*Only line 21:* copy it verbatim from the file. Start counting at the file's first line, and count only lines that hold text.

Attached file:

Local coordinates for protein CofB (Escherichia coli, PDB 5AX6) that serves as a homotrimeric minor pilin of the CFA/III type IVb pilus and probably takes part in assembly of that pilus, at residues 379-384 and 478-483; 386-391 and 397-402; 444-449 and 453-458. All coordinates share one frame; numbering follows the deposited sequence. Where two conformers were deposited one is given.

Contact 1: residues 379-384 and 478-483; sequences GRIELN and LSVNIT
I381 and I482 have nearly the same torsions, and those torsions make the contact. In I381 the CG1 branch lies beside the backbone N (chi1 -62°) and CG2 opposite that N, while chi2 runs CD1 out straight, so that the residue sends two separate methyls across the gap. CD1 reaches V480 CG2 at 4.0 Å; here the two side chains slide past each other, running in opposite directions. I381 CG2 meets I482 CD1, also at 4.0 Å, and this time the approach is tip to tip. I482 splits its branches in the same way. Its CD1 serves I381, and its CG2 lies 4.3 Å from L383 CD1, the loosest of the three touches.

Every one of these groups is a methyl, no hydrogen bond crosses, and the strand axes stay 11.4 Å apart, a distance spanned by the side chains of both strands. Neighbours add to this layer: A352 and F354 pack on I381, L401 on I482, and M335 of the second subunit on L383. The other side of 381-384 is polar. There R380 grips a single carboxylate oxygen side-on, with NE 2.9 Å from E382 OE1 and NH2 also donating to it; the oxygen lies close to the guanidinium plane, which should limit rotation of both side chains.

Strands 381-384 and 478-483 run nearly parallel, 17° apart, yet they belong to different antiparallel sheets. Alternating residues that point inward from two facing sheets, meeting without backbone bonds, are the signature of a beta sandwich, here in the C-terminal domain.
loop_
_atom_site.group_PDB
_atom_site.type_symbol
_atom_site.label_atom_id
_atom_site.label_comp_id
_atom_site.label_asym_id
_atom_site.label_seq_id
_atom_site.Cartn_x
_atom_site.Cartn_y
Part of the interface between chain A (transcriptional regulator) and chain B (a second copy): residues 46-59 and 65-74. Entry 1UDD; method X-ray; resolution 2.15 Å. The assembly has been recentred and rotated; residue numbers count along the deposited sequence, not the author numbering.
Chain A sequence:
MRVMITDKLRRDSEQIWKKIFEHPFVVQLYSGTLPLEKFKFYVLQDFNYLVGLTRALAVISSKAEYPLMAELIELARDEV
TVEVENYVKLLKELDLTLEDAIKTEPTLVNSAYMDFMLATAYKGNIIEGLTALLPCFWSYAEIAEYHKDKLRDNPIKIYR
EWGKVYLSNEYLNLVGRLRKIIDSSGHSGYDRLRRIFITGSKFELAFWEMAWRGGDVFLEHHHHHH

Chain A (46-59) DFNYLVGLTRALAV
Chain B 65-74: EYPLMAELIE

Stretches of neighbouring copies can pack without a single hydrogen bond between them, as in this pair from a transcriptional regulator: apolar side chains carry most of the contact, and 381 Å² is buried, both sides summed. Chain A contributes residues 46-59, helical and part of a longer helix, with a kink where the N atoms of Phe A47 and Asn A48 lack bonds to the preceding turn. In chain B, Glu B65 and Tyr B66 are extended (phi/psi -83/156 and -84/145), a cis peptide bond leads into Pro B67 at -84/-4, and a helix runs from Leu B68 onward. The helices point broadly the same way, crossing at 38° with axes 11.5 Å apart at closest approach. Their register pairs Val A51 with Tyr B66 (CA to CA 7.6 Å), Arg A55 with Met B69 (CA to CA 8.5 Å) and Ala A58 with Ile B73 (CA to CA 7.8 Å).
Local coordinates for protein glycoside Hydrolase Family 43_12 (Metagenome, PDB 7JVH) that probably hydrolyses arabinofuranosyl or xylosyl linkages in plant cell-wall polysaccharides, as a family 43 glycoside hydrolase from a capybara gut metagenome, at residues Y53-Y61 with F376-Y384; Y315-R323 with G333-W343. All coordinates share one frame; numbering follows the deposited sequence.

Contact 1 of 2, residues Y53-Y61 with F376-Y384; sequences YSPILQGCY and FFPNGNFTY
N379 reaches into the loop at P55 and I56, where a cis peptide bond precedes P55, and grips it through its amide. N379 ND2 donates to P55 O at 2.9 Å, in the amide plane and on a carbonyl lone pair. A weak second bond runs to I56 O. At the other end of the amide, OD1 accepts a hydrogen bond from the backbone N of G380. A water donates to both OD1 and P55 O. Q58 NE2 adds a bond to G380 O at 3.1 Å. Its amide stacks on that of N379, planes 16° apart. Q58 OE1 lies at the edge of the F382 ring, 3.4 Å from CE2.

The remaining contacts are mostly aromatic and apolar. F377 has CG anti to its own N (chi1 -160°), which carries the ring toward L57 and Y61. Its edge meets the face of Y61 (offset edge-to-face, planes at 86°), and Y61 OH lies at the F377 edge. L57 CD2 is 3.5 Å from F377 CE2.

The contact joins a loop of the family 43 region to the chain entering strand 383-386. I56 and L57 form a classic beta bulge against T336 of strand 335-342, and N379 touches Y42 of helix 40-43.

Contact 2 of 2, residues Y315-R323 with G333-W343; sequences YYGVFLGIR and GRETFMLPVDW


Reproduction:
Chain B 65-74: EYPLMAELIE